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Facilitating Relationships With Pediatricians

By Jaime L. Benson, Cheyenne Hughes, Jocelyn Helwig, & Edward S. Shapiro

General Strategies

  • Understand the differences underlying approaches to assessment, treatment, and service delivery.
  • Have mutual respect for the expertise and constraints of each system.
  • Be brief. Develop 3–5 critical questions to ask physicians and summarize school concerns or results from psychoeducational reports into 3–5 brief summary statements.
  • Build relationships with local pediatricians and clinic staff, including nurse practitioners and nurses.
  • Meet with community health providers to educate them about the school-based prereferral process and to discuss simple communication devices that may help collaboration.
  • Have simple communication tools readily accessible in physician and school offices.
  • Empower parents as advocates for effective communication.

Essentials in Communicating With Physicians

  • When attempting to obtain information from physicians
    • Have a specific idea of what information you are attempting to obtain
    • Develop three to four direct questions for the physician. Appropriate questions may include:
      • What is the impact of the condition and/or medication on the child’s school functioning?
      • What behaviors and/or side effects should the school personnel be aware of and when should we contact you?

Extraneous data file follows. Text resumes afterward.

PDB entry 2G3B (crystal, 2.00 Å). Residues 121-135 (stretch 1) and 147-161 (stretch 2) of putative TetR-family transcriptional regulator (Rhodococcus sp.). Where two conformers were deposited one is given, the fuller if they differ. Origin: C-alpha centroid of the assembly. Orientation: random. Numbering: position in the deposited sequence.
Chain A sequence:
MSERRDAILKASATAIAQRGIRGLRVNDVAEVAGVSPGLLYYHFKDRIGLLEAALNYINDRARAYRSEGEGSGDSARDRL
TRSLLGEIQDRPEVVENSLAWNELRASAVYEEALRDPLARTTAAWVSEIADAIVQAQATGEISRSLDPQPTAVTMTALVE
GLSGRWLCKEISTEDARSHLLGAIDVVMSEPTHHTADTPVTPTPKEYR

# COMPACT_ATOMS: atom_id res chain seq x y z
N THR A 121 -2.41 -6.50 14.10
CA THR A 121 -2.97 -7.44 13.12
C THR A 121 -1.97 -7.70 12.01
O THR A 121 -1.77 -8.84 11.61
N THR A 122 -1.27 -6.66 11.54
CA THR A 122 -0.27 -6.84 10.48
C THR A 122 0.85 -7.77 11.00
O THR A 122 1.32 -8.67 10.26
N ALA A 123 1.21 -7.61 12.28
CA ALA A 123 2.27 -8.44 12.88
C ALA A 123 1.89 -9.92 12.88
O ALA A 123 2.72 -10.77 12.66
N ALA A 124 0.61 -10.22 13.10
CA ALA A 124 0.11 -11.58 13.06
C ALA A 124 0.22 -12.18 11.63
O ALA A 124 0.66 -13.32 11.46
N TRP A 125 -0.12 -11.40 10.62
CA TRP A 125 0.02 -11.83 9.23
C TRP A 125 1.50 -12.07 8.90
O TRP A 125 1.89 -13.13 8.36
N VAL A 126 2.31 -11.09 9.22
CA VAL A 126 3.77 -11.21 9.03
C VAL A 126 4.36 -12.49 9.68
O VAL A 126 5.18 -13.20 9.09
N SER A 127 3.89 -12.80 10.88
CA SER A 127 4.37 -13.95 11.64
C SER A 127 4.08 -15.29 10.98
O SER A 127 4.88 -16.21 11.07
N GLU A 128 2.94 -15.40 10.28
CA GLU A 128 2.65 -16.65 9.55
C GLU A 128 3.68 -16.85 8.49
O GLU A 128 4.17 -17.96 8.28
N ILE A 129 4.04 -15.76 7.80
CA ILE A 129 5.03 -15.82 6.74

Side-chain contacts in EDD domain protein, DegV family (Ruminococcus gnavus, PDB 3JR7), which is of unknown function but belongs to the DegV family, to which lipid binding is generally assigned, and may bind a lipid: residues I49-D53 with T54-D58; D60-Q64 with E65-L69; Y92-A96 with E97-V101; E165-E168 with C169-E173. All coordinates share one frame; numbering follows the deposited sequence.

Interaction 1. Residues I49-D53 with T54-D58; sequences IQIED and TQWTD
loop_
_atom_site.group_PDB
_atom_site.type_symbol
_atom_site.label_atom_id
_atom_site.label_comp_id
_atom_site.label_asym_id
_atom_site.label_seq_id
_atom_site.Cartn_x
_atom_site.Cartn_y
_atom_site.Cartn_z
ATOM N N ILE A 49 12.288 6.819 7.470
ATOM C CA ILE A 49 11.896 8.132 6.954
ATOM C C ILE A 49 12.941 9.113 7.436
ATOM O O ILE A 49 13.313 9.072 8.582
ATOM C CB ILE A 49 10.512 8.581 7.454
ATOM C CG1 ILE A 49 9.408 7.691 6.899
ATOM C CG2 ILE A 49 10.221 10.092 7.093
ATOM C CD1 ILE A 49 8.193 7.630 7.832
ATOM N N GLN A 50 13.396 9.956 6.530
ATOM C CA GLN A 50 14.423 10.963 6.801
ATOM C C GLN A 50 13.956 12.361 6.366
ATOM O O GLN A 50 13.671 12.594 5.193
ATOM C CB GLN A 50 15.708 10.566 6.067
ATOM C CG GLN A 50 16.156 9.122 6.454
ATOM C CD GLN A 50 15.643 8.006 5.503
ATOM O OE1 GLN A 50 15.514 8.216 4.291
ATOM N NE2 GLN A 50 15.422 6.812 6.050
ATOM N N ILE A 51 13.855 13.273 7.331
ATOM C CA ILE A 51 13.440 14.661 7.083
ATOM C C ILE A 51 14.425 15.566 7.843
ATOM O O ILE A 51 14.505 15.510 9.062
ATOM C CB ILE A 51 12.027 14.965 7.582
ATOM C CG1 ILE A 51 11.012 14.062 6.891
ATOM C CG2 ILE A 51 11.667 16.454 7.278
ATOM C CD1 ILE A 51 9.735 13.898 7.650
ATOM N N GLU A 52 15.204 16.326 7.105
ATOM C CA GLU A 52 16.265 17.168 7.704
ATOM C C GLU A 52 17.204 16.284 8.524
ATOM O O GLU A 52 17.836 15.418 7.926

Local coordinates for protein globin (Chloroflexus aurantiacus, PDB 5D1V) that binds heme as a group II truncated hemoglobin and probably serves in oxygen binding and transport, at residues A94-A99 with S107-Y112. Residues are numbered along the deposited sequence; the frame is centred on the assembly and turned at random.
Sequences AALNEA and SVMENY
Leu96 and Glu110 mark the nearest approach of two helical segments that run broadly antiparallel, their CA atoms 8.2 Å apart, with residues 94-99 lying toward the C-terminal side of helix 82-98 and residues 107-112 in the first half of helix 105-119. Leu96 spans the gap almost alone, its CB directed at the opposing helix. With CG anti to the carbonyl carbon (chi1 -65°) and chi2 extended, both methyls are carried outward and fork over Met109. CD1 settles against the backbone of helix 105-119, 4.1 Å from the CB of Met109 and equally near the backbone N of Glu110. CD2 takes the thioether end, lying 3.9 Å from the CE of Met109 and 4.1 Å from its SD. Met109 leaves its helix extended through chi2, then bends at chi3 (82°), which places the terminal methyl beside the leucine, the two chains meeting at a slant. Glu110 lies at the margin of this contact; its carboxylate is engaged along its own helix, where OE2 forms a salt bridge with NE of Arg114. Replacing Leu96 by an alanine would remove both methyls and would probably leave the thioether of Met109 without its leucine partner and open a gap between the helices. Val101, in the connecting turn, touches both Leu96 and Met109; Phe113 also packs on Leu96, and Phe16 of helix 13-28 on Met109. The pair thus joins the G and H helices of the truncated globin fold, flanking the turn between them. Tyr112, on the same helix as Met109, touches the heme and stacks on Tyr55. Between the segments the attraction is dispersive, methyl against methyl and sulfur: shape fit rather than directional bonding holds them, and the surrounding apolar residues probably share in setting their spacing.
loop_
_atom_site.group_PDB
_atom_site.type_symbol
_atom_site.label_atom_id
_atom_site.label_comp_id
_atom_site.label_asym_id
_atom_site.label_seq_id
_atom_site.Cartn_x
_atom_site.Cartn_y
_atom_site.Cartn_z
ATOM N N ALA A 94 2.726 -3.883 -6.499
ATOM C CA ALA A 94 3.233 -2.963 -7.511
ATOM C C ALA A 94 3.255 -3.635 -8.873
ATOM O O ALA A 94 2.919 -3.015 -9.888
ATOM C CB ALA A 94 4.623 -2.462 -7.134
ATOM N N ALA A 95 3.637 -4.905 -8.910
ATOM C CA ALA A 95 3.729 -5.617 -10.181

• What information do you need from the school?
      • What is the best way to communicate with you in the future (phone, e-mail, fax, etc.)?
  • When attempting to share information with physicians
    • Information should be factual rather than opinion or judgment
    • Lengthy findings should be formatted into three bulleted pieces of key information
    • All information provided should be necessary for the physician to know when treating the student.
      This may include:
      • Conclusions of evaluations, including diagnosis, IQ range, and academic achievement range
      • Information regarding the specifics of the concerns, such as severity of the problem
      • General strategies the school has previously implemented, such as a classroom behavior plan or individual academic instruction
      • How the school would like the physician to intervene

Jaime L. Benson, Cheyenne Hughes, and Jocelyn Helwig are all fourth-year doctoral students and trainees in the Lehigh University Pediatric School Psychology leadership training project.
Edward S. Shapiro, PhD, NCSP, is Professor of School Psychology and Director, Center for Promoting Research to Practice at Lehigh University, Bethlehem, PA. He is also a coprincipal investigator of the Pediatric School Psychology Leadership training project from the U.S. Department of Education (Grant #H325D0670008).